THE FAIR Isle ferry looks set to remain off limits for passengers for some time yet as a result of its layout and size and requirements for social distancing.
The Good Shepherd has only been taking supplies recently as a result of coronavirus restrictions.
A report presented to Shetland Islands Council’s environment and transport committee on Tuesday from infrastructure director John Smith conceded it may be difficult to identify a “Covid-19 safe way” for passengers to return under current guidance.
Smith told councillors “The fundamentals of the boat and the passage do not change…it’s not quite clear how we are going to find a solution to that one.”
He said one of the main issues was access to passenger accommodation, and that people struggling with seasickness may need assistance in poor weather.
South mainland member George Smith said: “I think all that highlights is that we absolutely need a solution to the Good Shepherd.
“We need a replacement vessel.”
Funding for a replacement Good Shepherd was already being sought from the Scottish Government by the council but leader Steven Coutts said its submission has so far been met with “silence”.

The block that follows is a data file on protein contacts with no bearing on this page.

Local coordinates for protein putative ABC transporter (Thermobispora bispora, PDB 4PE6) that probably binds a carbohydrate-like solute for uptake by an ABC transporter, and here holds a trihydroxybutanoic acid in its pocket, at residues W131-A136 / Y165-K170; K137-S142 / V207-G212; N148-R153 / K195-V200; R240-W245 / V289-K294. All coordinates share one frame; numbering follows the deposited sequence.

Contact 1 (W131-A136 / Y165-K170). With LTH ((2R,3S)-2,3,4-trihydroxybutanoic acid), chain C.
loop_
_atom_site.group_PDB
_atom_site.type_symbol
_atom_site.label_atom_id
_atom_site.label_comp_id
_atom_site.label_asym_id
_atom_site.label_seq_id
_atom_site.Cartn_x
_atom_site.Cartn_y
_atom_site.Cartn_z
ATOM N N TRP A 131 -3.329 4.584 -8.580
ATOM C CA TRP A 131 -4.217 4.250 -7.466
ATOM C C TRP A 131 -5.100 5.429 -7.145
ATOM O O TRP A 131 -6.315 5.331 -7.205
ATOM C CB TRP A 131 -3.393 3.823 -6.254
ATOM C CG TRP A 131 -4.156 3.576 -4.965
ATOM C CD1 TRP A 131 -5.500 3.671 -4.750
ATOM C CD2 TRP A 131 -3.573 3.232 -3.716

The Good Shepherd – which sails from Grutness Pier in the south mainland – can take 12 passengers, with the journey to Fair Isle lasting around two and a half hours.
Its usual timetable is for services on Tuesday and Saturday, based on bookings.
Fair Isle residents are still able to use the plane as an essential travel link, with people asked to wear face coverings.
South mainland member Robbie McGregor, who represents the SNP, said he felt there could be an opportunity amid the downturn in the shipping sector to charter a replacement vessel.
Councillors were also told that contactless payment is now likely to be rolled out on council ferries later this year.
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